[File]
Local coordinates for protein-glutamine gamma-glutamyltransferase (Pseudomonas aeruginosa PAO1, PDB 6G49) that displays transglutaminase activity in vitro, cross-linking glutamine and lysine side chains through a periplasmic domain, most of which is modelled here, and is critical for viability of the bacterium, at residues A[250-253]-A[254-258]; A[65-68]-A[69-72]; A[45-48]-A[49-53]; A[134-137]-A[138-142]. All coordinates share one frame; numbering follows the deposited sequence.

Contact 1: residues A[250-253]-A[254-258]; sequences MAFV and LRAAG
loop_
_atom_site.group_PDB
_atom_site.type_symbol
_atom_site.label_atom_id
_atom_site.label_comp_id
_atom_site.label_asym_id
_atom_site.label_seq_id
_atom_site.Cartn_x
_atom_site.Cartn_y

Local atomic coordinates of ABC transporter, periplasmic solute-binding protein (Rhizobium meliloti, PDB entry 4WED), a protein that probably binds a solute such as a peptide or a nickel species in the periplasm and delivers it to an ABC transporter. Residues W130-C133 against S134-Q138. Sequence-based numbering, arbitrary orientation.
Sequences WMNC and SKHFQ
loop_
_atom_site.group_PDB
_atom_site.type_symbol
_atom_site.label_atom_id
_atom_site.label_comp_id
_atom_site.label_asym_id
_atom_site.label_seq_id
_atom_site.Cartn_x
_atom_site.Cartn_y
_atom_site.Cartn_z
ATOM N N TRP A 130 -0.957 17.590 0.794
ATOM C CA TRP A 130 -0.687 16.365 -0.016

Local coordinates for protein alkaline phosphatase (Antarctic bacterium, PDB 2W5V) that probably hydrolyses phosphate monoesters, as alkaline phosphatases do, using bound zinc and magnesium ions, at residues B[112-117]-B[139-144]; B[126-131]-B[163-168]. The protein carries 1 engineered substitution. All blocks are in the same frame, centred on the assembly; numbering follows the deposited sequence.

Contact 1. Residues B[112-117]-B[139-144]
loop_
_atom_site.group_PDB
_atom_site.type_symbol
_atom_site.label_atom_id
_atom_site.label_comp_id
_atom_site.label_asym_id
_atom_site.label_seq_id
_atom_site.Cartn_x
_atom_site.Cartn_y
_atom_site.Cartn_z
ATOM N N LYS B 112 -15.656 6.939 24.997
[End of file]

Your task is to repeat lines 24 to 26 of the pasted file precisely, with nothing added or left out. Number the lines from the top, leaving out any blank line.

ATOM N N TRP A 130 -0.957 17.590 0.794
ATOM C CA TRP A 130 -0.687 16.365 -0.016

Local coordinates for protein alkaline phosphatase (Antarctic bacterium, PDB 2W5V) that probably hydrolyses phosphate monoesters, as alkaline phosphatases do, using bound zinc and magnesium ions, at residues B[112-117]-B[139-144]; B[126-131]-B[163-168]. The protein carries 1 engineered substitution. All blocks are in the same frame, centred on the assembly; numbering follows the deposited sequence.